Under the rules of Islamic sharia, the husband can end his marriage unilaterally by simply announcing the words “I divorce my wife” or “I divorce you” three times. He does not need to justify his decision, nor explain any reason for his divorce and never need to enter a courtroom to end his marriage. Egyptian Muslim women however are denied equal right to divorce. They are trapped in unwanted marriages or left begging for a divorce that can take years to obtain and leave them destitute.

Egypt’s Islamic family law of divorce is established in five legislations: (1) the law of 1920; (2) the law of 1929; the law of 1979; (4) the law of 1985; and (5) the law of 2000.

The Divorce Laws of 1920 & 1929
The 1920 law deals with divorce and financial support under which a woman might be eligible to seek a divorce from her husband, The law restricted woman’s right to divorce to lack of husband’s economic support, such as desertion, disappearance, and imprisonment. Article 1 of the Law of 1920 provides that maintenance was a cumulative debt owed by the husband to his wife, it starts from the first time the husband failed to support his wife. Article 2 decreed the wife’s maintenance debt should be computed from the date of her divorce. Articles 4 and 5 included the husband’s failure to provide maintenance as sufficient grounds for divorce.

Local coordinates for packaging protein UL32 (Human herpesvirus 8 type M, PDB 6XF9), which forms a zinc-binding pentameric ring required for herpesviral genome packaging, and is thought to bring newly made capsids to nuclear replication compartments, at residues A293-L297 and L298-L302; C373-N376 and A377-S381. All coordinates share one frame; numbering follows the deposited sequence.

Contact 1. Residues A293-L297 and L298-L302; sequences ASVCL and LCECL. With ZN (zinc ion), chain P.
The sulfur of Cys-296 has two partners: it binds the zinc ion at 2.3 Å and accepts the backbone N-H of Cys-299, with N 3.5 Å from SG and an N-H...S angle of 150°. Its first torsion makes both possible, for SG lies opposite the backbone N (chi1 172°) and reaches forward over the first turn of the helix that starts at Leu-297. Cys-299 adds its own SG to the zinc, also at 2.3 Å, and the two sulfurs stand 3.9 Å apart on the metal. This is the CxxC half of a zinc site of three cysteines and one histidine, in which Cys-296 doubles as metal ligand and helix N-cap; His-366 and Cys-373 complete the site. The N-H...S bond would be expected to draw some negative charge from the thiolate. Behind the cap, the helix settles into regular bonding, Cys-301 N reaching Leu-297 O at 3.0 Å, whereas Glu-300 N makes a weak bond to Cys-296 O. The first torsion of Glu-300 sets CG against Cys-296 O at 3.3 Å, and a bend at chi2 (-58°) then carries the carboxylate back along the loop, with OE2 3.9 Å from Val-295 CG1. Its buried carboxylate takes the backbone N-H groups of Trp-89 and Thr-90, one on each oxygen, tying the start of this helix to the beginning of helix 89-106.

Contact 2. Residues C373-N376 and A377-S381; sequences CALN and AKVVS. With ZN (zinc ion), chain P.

The law of 1920 provided that if the husband is absent or imprisoned and if he does not own a property from which the wife’s maintenance can be extracted, the wife is then entitled to a divorce on the grounds of non-support. And, if the husband lives in a distant place, or his location is unknown, the wife is granted a divorce at once. Article 6 provides the husband a further period to pay the maintenance, the waiting period of the menstrual cycle (iddah). A divorce obtained from the religious court in nonsupport cases is irrevocable, however, payment of the current maintenance is a sign of good will and sufficient to reverse the divorce.